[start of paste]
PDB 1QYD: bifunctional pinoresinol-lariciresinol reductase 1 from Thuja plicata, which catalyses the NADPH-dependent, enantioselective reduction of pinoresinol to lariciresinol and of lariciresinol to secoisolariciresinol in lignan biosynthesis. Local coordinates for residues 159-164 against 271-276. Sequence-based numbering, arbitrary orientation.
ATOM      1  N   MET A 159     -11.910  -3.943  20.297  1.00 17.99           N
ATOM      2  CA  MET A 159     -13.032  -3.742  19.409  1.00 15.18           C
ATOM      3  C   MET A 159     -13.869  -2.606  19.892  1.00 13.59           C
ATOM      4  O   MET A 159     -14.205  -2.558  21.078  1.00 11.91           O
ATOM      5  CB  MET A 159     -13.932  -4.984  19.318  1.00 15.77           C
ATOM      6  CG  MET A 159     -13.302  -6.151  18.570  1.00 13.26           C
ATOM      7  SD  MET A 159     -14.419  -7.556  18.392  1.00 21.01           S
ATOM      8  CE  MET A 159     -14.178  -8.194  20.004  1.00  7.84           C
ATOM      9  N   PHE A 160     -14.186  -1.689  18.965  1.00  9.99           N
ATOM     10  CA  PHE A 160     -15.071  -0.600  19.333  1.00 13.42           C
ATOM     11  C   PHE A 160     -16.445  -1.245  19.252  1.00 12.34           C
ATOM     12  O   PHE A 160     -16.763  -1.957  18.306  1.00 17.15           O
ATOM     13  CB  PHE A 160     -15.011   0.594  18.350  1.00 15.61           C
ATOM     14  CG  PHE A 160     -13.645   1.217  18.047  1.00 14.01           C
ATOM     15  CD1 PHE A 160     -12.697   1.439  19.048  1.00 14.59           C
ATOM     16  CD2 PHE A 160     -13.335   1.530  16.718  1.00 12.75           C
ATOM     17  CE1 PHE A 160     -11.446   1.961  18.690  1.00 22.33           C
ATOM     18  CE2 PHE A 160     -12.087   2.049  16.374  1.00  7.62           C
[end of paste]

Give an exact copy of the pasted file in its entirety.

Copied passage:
PDB 1QYD: bifunctional pinoresinol-lariciresinol reductase 1 from Thuja plicata, which catalyses the NADPH-dependent, enantioselective reduction of pinoresinol to lariciresinol and of lariciresinol to secoisolariciresinol in lignan biosynthesis. Local coordinates for residues 159-164 against 271-276. Sequence-based numbering, arbitrary orientation.
ATOM      1  N   MET A 159     -11.910  -3.943  20.297  1.00 17.99           N
ATOM      2  CA  MET A 159     -13.032  -3.742  19.409  1.00 15.18           C
ATOM      3  C   MET A 159     -13.869  -2.606  19.892  1.00 13.59           C
ATOM      4  O   MET A 159     -14.205  -2.558  21.078  1.00 11.91           O
ATOM      5  CB  MET A 159     -13.932  -4.984  19.318  1.00 15.77           C
ATOM      6  CG  MET A 159     -13.302  -6.151  18.570  1.00 13.26           C
ATOM      7  SD  MET A 159     -14.419  -7.556  18.392  1.00 21.01           S
ATOM      8  CE  MET A 159     -14.178  -8.194  20.004  1.00  7.84           C
ATOM      9  N   PHE A 160     -14.186  -1.689  18.965  1.00  9.99           N
ATOM     10  CA  PHE A 160     -15.071  -0.600  19.333  1.00 13.42           C
ATOM     11  C   PHE A 160     -16.445  -1.245  19.252  1.00 12.34           C
ATOM     12  O   PHE A 160     -16.763  -1.957  18.306  1.00 17.15           O
ATOM     13  CB  PHE A 160     -15.011   0.594  18.350  1.00 15.61           C
ATOM     14  CG  PHE A 160     -13.645   1.217  18.047  1.00 14.01           C
ATOM     15  CD1 PHE A 160     -12.697   1.439  19.048  1.00 14.59           C
ATOM     16  CD2 PHE A 160     -13.335   1.530  16.718  1.00 12.75           C
ATOM     17  CE1 PHE A 160     -11.446   1.961  18.690  1.00 22.33           C
ATOM     18  CE2 PHE A 160     -12.087   2.049  16.374  1.00  7.62           C